'Our Body: The Universe Within' 

Mid-America Science Museum, Hot Springs

Once you ease past the slight creepiness of walking among actual bodies and parts, the Our Body exhibition takes on a life of its own. The ultimate in deconstruction, this summer getaway trip is full of intrigue and wonder thanks to a “plastination” process that preserves even the most delicate tissue structure.

 It's a bare-bones tour through 5,000 years of anatomy tinkering, from early slice-and-dice with guys like Galen and Leonardo da Vinci, to a time where anyone can walk up to a body part and see how it hooks up with everything else.

The show features a few full body figures, but the rest of it is divvied up into parts that cover bodily systems such as muscular, circulatory, skeletal and reproductive. Each of the specimens also includes such minute detail as blood vessels, nerves and muscles.

There are some interesting cross-section studies too, featuring both a head and a full figure. The sections are mounted on sticks that swivel back and forth in a slow unison that provides some interesting angles.

One of the more arresting scenes has four fetuses, each in a different stage of development. One, for example, is still snuggled into its sac. And, if you need some smoking aversion therapy, there's a tragic pair of cancerous lungs on display.

Parents of small children might want to get an on-line preview of the show at www.ourbodytheuniversewithin.com before deciding to at-tend. With black curtains everywhere and people talking in low voices, there's kind of a funereal setting to the show anyway. Also, some of the body parts are rather artlessly displayed, although most of them are behind plastic cases.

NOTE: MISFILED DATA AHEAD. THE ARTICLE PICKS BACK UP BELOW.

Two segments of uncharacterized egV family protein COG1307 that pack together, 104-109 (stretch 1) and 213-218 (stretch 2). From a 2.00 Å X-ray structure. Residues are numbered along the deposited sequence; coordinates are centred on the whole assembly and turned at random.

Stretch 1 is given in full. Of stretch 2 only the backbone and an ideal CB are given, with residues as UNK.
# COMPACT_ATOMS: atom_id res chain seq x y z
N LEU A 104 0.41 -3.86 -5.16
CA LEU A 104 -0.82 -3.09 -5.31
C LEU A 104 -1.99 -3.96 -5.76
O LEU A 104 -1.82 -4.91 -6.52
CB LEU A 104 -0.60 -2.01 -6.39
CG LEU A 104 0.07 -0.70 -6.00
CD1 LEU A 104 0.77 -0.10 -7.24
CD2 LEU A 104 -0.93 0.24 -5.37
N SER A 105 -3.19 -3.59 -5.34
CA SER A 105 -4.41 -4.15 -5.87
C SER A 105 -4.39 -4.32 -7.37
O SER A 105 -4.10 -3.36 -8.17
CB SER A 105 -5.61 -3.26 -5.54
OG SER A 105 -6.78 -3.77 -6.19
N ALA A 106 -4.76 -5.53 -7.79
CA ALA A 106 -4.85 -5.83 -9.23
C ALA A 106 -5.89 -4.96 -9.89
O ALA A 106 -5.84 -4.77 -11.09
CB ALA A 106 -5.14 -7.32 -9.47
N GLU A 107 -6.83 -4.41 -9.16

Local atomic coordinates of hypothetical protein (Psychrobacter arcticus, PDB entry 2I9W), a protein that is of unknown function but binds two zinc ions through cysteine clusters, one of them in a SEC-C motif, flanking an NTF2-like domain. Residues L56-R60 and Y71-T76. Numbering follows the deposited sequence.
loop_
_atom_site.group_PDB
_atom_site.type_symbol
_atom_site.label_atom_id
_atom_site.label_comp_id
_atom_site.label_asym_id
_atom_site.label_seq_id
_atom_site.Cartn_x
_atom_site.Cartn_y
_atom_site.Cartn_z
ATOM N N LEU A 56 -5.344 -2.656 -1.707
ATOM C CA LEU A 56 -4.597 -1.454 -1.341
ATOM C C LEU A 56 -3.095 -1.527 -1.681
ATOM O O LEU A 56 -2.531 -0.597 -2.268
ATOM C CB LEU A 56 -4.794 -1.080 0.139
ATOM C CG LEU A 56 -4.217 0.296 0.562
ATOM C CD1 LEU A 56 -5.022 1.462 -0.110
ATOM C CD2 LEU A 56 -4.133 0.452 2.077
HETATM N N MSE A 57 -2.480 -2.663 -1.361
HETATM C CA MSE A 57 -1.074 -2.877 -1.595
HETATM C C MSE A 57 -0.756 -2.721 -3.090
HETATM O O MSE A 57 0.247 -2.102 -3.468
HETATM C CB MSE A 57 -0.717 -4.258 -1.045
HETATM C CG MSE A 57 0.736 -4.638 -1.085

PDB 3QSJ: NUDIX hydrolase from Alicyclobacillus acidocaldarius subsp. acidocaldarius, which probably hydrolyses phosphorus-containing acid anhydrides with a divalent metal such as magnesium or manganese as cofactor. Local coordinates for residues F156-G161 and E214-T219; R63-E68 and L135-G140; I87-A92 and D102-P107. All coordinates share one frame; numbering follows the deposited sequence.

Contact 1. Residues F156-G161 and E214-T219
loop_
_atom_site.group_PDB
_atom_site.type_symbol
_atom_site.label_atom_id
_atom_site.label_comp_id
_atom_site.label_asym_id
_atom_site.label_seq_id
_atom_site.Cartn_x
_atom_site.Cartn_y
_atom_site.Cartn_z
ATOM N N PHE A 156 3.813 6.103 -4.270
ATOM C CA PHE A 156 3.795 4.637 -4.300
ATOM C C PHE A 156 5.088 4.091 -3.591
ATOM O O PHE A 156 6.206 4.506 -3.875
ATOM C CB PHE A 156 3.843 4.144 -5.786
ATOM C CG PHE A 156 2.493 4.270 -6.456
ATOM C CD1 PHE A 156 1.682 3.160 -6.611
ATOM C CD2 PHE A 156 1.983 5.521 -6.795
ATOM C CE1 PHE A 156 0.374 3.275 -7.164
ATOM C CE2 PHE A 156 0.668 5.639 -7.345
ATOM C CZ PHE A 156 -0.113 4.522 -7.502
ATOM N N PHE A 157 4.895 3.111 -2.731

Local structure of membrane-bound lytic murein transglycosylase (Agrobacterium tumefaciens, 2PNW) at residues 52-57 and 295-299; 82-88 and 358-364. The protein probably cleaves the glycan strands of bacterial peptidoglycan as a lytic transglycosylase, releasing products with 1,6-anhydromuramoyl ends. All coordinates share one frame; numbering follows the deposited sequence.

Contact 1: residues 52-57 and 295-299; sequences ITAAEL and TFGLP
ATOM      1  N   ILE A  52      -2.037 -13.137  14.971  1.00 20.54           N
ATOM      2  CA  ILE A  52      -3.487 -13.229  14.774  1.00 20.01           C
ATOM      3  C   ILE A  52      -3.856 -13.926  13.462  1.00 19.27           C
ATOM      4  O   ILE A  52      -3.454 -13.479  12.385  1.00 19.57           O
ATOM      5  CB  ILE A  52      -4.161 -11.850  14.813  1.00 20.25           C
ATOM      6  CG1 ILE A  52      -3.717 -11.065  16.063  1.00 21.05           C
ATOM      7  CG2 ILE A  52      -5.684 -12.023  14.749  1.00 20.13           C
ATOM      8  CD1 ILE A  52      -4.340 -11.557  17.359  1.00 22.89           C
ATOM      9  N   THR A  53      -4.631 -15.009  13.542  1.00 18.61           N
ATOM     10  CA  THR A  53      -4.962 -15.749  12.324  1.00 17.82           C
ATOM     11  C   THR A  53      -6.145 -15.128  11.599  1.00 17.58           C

Plenty of kids wandered through, but few were taking the time to read the info at each display.

“If the kids would stay with their parents, they can get an excellent anatomy lesson,” said a registered nurse, who was visiting from Little Rock. “They've got all the material right here.” At $20 a pop (less for students and under-12s), parents need to maximize their outlay. Other-wise, the kids might see the exhibit only as an elaborate freak show.

Guided audio tours are available to rent and the show also features four video screens, which provide brief but excellent explanations of body systems and their interactions.

The exhibit runs through Sept. 28.


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